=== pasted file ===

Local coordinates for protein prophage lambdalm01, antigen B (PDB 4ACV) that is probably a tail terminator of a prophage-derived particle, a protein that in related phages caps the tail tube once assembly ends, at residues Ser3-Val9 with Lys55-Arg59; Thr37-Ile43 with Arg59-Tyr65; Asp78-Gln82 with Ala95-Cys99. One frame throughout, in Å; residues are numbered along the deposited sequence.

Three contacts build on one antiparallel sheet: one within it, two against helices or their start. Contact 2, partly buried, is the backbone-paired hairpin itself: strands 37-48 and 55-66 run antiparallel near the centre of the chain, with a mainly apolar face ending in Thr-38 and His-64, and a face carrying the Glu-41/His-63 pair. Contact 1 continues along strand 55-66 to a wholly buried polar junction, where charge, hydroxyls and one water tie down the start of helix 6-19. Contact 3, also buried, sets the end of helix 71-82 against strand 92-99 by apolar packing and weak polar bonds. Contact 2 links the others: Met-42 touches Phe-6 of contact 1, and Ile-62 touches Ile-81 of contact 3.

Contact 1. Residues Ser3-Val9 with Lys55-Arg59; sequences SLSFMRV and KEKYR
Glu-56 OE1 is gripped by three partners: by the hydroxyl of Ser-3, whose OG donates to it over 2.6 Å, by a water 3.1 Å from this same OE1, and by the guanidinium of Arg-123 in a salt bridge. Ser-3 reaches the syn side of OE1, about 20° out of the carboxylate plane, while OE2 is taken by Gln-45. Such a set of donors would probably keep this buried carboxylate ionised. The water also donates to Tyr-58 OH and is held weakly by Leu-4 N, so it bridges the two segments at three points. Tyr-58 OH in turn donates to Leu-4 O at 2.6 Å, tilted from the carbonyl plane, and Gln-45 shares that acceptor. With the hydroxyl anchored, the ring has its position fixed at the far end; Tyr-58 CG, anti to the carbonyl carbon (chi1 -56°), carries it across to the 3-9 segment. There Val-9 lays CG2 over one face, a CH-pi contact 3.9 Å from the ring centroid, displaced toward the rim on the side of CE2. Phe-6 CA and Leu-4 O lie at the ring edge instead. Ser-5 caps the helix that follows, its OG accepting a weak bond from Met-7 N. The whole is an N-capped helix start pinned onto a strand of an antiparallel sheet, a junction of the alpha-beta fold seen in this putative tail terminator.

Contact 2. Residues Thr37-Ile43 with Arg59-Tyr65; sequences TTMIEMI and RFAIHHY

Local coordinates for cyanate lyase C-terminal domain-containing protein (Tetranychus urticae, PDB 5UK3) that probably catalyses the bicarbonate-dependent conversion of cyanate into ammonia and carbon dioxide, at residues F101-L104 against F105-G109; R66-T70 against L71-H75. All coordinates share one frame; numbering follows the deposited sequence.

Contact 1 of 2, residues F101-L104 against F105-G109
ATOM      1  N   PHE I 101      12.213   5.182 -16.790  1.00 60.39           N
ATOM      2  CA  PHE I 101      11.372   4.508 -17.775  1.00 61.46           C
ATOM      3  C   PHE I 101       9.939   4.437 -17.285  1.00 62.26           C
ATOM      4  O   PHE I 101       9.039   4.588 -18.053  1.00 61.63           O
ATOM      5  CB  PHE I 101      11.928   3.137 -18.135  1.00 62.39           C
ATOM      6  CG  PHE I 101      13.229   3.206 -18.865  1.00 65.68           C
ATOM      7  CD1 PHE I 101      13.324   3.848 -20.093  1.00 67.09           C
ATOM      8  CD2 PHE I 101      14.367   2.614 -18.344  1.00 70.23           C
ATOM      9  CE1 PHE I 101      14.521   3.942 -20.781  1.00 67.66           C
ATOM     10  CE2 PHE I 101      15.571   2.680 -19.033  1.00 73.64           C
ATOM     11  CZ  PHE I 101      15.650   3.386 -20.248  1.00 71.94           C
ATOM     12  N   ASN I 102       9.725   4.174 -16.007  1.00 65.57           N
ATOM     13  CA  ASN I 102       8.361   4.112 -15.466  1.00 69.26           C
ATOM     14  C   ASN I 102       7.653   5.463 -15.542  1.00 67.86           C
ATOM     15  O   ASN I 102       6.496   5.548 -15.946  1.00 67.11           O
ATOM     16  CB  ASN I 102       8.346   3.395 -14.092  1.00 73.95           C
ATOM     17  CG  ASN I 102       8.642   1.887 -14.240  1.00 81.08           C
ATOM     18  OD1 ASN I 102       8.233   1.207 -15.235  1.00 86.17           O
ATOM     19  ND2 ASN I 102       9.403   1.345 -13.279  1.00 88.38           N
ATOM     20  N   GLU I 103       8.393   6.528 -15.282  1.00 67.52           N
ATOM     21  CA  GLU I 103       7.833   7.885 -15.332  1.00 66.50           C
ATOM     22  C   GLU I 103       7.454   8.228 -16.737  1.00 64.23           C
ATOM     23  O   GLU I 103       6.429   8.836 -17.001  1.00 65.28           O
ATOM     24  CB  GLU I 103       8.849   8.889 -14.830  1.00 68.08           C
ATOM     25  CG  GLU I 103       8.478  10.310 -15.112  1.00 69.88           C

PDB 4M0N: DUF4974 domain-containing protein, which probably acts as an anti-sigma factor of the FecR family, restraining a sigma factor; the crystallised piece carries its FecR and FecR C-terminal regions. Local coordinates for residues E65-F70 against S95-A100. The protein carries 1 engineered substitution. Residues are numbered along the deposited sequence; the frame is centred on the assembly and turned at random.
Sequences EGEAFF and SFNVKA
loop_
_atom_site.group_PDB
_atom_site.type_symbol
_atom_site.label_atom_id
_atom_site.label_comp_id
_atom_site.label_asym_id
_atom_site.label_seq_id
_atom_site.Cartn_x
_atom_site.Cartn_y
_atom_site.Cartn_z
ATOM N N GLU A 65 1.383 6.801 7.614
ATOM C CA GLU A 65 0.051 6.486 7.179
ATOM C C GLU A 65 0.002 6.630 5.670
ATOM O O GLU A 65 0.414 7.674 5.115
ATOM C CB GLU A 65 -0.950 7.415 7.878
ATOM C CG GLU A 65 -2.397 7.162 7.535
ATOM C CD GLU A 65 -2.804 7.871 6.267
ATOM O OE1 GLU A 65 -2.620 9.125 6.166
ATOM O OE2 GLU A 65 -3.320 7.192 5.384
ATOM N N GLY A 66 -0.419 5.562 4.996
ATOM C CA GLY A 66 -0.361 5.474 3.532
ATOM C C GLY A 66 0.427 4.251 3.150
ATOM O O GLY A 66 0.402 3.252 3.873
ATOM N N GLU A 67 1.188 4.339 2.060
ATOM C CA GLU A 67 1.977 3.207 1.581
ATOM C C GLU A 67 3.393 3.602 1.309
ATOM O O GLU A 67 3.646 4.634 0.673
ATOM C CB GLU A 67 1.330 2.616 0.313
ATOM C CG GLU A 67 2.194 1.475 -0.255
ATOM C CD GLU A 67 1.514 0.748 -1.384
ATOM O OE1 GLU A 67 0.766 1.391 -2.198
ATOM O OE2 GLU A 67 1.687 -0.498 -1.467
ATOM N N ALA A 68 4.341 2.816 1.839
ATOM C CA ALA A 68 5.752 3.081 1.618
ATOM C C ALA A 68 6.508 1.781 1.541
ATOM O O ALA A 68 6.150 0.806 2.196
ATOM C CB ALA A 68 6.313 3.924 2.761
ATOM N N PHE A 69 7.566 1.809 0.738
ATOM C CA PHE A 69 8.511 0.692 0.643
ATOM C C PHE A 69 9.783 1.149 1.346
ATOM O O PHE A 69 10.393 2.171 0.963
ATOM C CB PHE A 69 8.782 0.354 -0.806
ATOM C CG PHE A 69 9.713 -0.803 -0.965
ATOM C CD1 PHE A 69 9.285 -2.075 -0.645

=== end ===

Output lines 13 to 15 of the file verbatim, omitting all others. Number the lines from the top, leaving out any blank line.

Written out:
ATOM      6  CG  PHE I 101      13.229   3.206 -18.865  1.00 65.68           C
ATOM      7  CD1 PHE I 101      13.324   3.848 -20.093  1.00 67.09           C
ATOM      8  CD2 PHE I 101      14.367   2.614 -18.344  1.00 70.23           C